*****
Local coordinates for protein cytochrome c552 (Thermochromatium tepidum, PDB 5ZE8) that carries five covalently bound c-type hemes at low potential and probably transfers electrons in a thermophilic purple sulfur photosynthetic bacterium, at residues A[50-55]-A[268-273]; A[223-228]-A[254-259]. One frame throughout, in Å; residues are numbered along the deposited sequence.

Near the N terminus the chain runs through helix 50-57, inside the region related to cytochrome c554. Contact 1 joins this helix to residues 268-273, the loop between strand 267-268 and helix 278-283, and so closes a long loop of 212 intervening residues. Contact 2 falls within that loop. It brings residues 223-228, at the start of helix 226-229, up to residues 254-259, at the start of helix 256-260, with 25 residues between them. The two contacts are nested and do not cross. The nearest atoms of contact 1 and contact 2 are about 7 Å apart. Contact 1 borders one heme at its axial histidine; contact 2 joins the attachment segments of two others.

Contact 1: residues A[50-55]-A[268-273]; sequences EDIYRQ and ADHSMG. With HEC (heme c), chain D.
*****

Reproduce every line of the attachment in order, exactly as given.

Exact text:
Local coordinates for protein cytochrome c552 (Thermochromatium tepidum, PDB 5ZE8) that carries five covalently bound c-type hemes at low potential and probably transfers electrons in a thermophilic purple sulfur photosynthetic bacterium, at residues A[50-55]-A[268-273]; A[223-228]-A[254-259]. One frame throughout, in Å; residues are numbered along the deposited sequence.

Near the N terminus the chain runs through helix 50-57, inside the region related to cytochrome c554. Contact 1 joins this helix to residues 268-273, the loop between strand 267-268 and helix 278-283, and so closes a long loop of 212 intervening residues. Contact 2 falls within that loop. It brings residues 223-228, at the start of helix 226-229, up to residues 254-259, at the start of helix 256-260, with 25 residues between them. The two contacts are nested and do not cross. The nearest atoms of contact 1 and contact 2 are about 7 Å apart. Contact 1 borders one heme at its axial histidine; contact 2 joins the attachment segments of two others.

Contact 1: residues A[50-55]-A[268-273]; sequences EDIYRQ and ADHSMG. With HEC (heme c), chain D.